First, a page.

Sam Fromartz’s book In Search of the Perfect Loaf: A Home Baker’s Odyssey was recently published by Viking and it’s already causing a stir. Mark Bittman tweeted it “bread book of the year.” The Washington Post described it as a "brilliant memoir." Alice Waters and Daniel Leader of Bread Alone have been singing its praises. He travelled through Europe and the US, working next to artisan bakers and perfecting his craft, but in this memoir-cum-travel-cum-baking narrative he weaves in the history of grains, the science of bread making, and the personalities of bakers. Fromartz, who is editor-in-chief of the Food & Environment Reporting Network, sat down to discuss the book with Slow Food USA.
Slow Food USA: As a home baker, you won an award for the best baguette in Washington, DC. It seemed to take enormous attention – ie, you don’t seem like the usual home baker.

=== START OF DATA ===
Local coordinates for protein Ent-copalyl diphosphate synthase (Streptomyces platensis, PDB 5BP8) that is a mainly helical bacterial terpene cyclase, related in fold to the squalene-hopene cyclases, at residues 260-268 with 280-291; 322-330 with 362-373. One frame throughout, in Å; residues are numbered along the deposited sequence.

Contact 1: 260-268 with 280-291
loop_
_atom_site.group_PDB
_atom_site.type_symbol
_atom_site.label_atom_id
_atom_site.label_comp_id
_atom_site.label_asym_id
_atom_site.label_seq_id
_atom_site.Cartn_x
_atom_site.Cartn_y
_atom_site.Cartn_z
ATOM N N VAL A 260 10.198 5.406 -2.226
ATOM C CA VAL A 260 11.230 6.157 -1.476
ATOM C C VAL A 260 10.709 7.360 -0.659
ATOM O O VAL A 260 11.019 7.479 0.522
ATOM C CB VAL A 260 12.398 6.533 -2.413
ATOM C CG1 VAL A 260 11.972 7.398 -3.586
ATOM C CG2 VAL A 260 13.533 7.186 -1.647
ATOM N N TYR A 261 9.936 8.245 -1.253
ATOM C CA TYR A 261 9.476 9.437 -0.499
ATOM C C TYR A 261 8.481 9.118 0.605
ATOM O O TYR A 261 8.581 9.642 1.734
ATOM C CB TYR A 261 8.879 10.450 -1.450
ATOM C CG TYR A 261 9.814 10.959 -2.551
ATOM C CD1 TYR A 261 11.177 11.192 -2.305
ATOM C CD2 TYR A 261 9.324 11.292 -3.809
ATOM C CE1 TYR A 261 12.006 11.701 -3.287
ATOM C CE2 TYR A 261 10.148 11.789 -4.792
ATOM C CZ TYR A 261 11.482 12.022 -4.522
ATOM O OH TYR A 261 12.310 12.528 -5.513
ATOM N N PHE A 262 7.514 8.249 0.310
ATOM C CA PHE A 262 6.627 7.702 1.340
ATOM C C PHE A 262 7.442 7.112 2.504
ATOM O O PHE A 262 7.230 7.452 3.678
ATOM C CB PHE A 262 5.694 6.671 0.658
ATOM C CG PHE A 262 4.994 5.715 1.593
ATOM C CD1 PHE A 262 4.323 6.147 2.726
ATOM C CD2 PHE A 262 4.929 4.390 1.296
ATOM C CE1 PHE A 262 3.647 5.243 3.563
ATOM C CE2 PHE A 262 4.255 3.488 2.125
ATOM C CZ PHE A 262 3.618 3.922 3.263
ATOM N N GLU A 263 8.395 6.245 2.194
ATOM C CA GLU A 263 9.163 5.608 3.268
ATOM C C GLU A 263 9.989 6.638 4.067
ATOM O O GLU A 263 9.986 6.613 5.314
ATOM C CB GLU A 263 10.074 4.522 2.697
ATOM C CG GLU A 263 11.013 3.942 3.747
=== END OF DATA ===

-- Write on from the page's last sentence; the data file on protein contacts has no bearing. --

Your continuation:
Well, as a home baker for more than 15 years, I kind of went off the deep end with this obsession. I went to Paris to work in a boulangerie, mostly because I wasn’t familiar with the many steps it takes to produce a good one. Shaping is probably the most difficult. But it also takes time to learn when dough is properly fermented. Once I put those elements together, I was able to make the award-winning loaf. That said, I don’t think I’m really that different from other committed home bakers out there. Scan the internet, and you’ll see many amazing loaves. Home bakers are really having their day.Read More